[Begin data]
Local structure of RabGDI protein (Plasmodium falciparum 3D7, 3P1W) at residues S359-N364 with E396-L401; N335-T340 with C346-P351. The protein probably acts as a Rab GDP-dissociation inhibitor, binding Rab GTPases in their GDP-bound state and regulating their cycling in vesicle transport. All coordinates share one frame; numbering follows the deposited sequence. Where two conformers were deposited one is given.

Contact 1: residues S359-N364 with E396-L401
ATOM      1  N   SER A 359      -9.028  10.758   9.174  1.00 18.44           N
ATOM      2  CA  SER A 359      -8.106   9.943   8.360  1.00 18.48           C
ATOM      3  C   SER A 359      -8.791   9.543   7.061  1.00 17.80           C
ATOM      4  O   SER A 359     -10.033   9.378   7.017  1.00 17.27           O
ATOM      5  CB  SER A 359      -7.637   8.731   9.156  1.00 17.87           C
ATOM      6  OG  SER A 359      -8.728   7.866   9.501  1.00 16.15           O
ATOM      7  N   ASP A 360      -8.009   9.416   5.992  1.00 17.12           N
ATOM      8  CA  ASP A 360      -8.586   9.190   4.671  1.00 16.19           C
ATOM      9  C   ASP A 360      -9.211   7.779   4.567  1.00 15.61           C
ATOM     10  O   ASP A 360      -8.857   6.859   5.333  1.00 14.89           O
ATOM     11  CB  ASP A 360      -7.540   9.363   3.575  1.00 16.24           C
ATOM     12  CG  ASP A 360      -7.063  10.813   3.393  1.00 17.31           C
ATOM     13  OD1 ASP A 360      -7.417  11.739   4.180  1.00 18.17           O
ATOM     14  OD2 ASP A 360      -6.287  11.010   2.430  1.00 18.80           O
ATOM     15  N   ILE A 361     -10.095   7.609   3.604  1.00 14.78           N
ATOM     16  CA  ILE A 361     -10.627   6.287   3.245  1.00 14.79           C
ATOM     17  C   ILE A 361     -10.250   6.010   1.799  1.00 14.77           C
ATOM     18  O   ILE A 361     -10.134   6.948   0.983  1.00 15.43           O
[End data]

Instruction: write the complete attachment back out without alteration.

Local structure of RabGDI protein (Plasmodium falciparum 3D7, 3P1W) at residues S359-N364 with E396-L401; N335-T340 with C346-P351. The protein probably acts as a Rab GDP-dissociation inhibitor, binding Rab GTPases in their GDP-bound state and regulating their cycling in vesicle transport. All coordinates share one frame; numbering follows the deposited sequence. Where two conformers were deposited one is given.

Contact 1: residues S359-N364 with E396-L401
ATOM      1  N   SER A 359      -9.028  10.758   9.174  1.00 18.44           N
ATOM      2  CA  SER A 359      -8.106   9.943   8.360  1.00 18.48           C
ATOM      3  C   SER A 359      -8.791   9.543   7.061  1.00 17.80           C
ATOM      4  O   SER A 359     -10.033   9.378   7.017  1.00 17.27           O
ATOM      5  CB  SER A 359      -7.637   8.731   9.156  1.00 17.87           C
ATOM      6  OG  SER A 359      -8.728   7.866   9.501  1.00 16.15           O
ATOM      7  N   ASP A 360      -8.009   9.416   5.992  1.00 17.12           N
ATOM      8  CA  ASP A 360      -8.586   9.190   4.671  1.00 16.19           C
ATOM      9  C   ASP A 360      -9.211   7.779   4.567  1.00 15.61           C
ATOM     10  O   ASP A 360      -8.857   6.859   5.333  1.00 14.89           O
ATOM     11  CB  ASP A 360      -7.540   9.363   3.575  1.00 16.24           C
ATOM     12  CG  ASP A 360      -7.063  10.813   3.393  1.00 17.31           C
ATOM     13  OD1 ASP A 360      -7.417  11.739   4.180  1.00 18.17           O
ATOM     14  OD2 ASP A 360      -6.287  11.010   2.430  1.00 18.80           O
ATOM     15  N   ILE A 361     -10.095   7.609   3.604  1.00 14.78           N
ATOM     16  CA  ILE A 361     -10.627   6.287   3.245  1.00 14.79           C
ATOM     17  C   ILE A 361     -10.250   6.010   1.799  1.00 14.77           C
ATOM     18  O   ILE A 361     -10.134   6.948   0.983  1.00 15.43           O